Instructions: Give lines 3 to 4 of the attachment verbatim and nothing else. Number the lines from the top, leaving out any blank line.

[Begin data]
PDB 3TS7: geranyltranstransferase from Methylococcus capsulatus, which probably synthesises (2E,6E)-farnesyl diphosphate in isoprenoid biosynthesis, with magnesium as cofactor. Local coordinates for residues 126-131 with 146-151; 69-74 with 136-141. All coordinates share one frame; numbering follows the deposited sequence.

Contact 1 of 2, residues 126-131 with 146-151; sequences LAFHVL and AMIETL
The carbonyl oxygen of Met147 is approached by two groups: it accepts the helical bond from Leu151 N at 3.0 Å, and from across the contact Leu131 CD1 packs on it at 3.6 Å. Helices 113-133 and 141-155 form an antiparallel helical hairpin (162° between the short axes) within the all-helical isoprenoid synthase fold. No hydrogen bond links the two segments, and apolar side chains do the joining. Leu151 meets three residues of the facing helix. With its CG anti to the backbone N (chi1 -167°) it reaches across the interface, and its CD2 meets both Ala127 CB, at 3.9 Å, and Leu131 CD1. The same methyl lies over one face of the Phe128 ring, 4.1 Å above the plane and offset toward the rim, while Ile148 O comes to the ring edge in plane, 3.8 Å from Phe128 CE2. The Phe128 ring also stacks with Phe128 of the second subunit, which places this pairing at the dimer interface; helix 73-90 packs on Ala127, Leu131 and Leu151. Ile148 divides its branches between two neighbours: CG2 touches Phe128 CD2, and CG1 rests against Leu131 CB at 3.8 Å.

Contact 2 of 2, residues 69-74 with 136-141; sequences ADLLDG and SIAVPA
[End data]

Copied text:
The carbonyl oxygen of Met147 is approached by two groups: it accepts the helical bond from Leu151 N at 3.0 Å, and from across the contact Leu131 CD1 packs on it at 3.6 Å. Helices 113-133 and 141-155 form an antiparallel helical hairpin (162° between the short axes) within the all-helical isoprenoid synthase fold. No hydrogen bond links the two segments, and apolar side chains do the joining. Leu151 meets three residues of the facing helix. With its CG anti to the backbone N (chi1 -167°) it reaches across the interface, and its CD2 meets both Ala127 CB, at 3.9 Å, and Leu131 CD1. The same methyl lies over one face of the Phe128 ring, 4.1 Å above the plane and offset toward the rim, while Ile148 O comes to the ring edge in plane, 3.8 Å from Phe128 CE2. The Phe128 ring also stacks with Phe128 of the second subunit, which places this pairing at the dimer interface; helix 73-90 packs on Ala127, Leu131 and Leu151. Ile148 divides its branches between two neighbours: CG2 touches Phe128 CD2, and CG1 rests against Leu131 CB at 3.8 Å.

Contact 2 of 2, residues 69-74 with 136-141; sequences ADLLDG and SIAVPA